Lights … cameras … Greenwood

GREENWOOD — Film crews working on “The Help” this summer won’t be the first Hollywood crew to get a taste of some Greenwood-style Southern hospitality.

The nostalgia of Greenwood’s mostly unchanged architecture has attracted several film crews to the area. Greenwood resident Alan Hammons said that he has enjoyed watching film crews come through in years past.

“They like it here because it pretty much looks the way it did years ago,” Hammons said. “They don’t have to spend as much in making sets and props.”

Tate Taylor, director, writer and producer of the film said that they wanted to film “The Help” here, even if it’s not the most financially viable option.

“We are just so, so excited to be filming in Mississippi and especially Greenwood,” Taylor said. “When I got the rights (to the book) we knew that it was going to be really hard to get in Mississippi, because on paper it just doesn’t quite add up (financially) to film in Mississippi.”

Crews came down to Greenwood and shot preliminary scenes to present to the studio. Taylor said they did that so they could really sell the idea of using Greenwood. According to the Taylor, about 95 percent of the movie will be shot in Greenwood.

Greenwood has played host to several other creative teams who thought its Southern scenery would fit their film

In many instances Greenwood itself should be listed among the actors in credits — rarely is Greenwood or the surrounding area the setting of the films in which they are shot.

Carroll County and Greenwood stood in for Mississippi author William Faulkner’s mythical Yoknapatawpha County in the 1969 film version of “The Reivers.” That movie starred Steve McQueen.

“Home from the Hill,” shot in Greenwood in 1960, is about a powerful and wealthy citizen (Robert Mitchum) of a small Texas town. “The Help” takes place in Jackson. The 1992 feature “The Gun in Betty Lou’s Handbag” is set in a Missouri town, despite being partially filmed in Greenwood.

In the 1976 television movie “Nightmare in Badham County,” Carrollton is presented as the fictional Badham County in which two UCLA students are arrested in a small Southern town and suffer the horrors of a women’s prison.

Movies filmed in Greenwood have also had a consistent tie to the law — breaking it or upholding it.

In “The Reivers,” 11-year-old Lucius (Mitch Vogel) comes of age in turn-of-the century Mississippi after he and Boon (McQueen) steal Lucius’ grandfather’s car (the first car in the county) for a trip to Memphis. Along the way, Lucius learns the ways of a reiver — stealing, lying, cheating, womanizing, brawling and gambling.

“Ghosts of Mississippi” is about the 1994 trial of former Greenwood resident Byron De La Beckwith for the 1963 murder of civil rights activist Medgar Evers. “The Chamber,” filmed in Greenwood, is about a young lawyer trying to come to terms with a grandfather who had committed violent acts as a member of the Ku Klux Klan.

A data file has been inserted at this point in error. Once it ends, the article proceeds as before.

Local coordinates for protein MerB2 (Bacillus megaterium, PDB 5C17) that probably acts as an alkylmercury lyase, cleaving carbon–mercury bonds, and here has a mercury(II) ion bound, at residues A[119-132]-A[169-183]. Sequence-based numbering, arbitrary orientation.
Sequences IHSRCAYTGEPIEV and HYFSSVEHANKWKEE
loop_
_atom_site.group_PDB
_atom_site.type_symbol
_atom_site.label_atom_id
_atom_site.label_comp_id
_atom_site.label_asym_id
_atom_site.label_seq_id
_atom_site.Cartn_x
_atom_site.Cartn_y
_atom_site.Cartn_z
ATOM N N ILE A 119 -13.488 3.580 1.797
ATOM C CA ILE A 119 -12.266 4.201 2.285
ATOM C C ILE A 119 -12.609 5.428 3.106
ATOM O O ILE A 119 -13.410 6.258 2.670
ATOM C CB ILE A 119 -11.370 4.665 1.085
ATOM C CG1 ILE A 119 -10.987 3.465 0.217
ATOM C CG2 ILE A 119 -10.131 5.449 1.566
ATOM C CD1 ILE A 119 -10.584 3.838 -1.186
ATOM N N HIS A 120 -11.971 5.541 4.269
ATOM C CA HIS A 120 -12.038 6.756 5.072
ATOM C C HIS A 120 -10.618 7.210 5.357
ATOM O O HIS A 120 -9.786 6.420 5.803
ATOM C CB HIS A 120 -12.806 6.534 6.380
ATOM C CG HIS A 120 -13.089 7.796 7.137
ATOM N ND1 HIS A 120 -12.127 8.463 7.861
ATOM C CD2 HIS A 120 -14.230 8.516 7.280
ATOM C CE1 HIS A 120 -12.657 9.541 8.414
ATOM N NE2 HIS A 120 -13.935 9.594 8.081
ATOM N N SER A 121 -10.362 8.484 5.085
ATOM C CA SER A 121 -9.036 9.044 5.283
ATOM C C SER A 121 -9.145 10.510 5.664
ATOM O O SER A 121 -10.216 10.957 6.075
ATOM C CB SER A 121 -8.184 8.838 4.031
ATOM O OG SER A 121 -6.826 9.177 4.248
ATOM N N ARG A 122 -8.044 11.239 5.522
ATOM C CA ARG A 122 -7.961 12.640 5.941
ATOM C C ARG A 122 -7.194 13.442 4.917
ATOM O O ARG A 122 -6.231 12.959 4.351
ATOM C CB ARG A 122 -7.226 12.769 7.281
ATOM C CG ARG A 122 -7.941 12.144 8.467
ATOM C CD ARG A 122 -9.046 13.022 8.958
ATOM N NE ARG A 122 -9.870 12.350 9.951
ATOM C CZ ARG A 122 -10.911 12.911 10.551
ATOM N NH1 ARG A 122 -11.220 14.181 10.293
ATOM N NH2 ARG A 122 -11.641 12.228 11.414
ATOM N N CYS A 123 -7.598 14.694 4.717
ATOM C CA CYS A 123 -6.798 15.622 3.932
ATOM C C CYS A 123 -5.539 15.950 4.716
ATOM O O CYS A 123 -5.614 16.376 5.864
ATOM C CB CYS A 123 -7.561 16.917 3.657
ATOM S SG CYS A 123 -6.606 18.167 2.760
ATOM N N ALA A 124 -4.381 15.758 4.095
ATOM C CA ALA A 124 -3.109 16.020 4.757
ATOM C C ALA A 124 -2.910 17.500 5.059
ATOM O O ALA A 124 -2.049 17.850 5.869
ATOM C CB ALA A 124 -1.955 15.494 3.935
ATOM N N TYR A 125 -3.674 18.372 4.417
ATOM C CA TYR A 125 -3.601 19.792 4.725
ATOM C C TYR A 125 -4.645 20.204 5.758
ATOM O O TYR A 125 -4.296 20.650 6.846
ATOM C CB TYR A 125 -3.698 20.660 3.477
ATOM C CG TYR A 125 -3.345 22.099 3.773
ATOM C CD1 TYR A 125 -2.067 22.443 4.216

While many of the films shot in Greenwood have featured a depiction of a lawless — and, at times, frightening — Deep South, others have used the city as backdrop for wrestling with complex social issues.

“Mississippi Measlier,” starring Denial Washington grappled with the issue of interracial relations between an Ugandan Indian woman and a Mississippi black man in Greenwood. The story of how the families work through the situation presents a unique view on race relations in the United States and other areas.

“Ode to Billy Joe” attempts to answer questions left in the wake of the rather vague 1967 hit song by Bobbie Gentry of the same name. In the film, a young man struggling with mixed feelings of love, homosexuality and taboos, kills himself by jumping off the Tallahatchie Bridge.

The Sundance Film Festival award-winning “Ballast” was shot in several Delta towns, including Tchula and Greenwood. The film examines the complex effect of suicide on those the deceased leave behind.

The characters of the Greenwood blues scene have also made their way onto the silver screen.

Robert Johnson, famously regarded by many as the “father of the blues,” is a focal point in Greenwood. The short film “Stop Breakin’ Down” is about the singer’s legendary deal with the devil down at the crossroads. “The Search for Robert Johnson” was a BBC documentary that tries to chase down the many legends surrounding Johnson.

Here are some of the films shot in the Greenwood area:

— “Home from the Hill” (1960)

— “The Reivers” (1969)

— “Ode to Billy Joe” (1976)

— “Nightmare in Badham County” (1976)

— “Mississippi Masala” (1991)

— “The Gun in Betty Lou’s Handbag” (1992)

— “The Search for Robert Johnson” (1992)

— “Ghosts of Mississippi “(1996)

— “The Chamber” (1996)

— “Stop Breakin’ Down” (1999)

— “Ballast” (2008)

— “When Cotton Blossoms” (2009)

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Taylor Kuykendall/Greenwood Commonwealth